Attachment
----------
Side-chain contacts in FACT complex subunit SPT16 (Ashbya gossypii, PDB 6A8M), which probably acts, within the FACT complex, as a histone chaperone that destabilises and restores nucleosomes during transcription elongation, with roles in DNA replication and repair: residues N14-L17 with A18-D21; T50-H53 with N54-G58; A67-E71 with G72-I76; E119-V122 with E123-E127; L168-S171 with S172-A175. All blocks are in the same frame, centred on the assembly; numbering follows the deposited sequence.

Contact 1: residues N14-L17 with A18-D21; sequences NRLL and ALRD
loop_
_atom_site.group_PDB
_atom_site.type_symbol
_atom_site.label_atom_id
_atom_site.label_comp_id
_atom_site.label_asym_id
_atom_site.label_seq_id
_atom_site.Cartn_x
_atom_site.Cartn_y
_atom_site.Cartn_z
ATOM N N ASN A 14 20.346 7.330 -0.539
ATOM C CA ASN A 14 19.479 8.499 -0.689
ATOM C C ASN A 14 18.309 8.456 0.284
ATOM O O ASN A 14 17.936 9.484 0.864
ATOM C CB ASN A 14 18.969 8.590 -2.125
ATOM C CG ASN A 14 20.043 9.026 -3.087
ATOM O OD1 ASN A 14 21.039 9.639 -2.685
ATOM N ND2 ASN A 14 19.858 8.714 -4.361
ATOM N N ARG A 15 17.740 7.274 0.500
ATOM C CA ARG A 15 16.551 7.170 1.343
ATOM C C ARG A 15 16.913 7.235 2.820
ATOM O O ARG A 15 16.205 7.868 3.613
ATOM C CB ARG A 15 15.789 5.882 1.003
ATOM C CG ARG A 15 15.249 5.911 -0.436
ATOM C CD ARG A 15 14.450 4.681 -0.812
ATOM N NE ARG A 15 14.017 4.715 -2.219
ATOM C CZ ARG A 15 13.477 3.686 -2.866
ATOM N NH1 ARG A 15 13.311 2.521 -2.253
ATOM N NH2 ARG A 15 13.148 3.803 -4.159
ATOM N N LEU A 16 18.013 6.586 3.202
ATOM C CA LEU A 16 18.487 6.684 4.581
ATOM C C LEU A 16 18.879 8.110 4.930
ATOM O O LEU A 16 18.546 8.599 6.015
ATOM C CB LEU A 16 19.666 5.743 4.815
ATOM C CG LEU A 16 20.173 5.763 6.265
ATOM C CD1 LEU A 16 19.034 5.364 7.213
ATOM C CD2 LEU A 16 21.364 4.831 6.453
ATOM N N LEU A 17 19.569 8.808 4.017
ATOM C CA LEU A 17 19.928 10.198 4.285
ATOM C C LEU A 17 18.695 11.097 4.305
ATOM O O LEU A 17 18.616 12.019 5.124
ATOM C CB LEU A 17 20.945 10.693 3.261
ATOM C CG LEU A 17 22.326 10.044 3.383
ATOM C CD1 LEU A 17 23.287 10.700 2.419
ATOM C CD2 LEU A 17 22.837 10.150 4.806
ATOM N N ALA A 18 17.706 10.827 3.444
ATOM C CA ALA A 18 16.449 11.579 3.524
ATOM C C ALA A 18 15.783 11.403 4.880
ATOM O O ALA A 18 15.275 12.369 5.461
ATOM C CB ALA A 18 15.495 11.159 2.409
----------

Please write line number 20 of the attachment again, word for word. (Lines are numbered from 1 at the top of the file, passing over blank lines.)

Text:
ATOM N ND2 ASN A 14 19.858 8.714 -4.361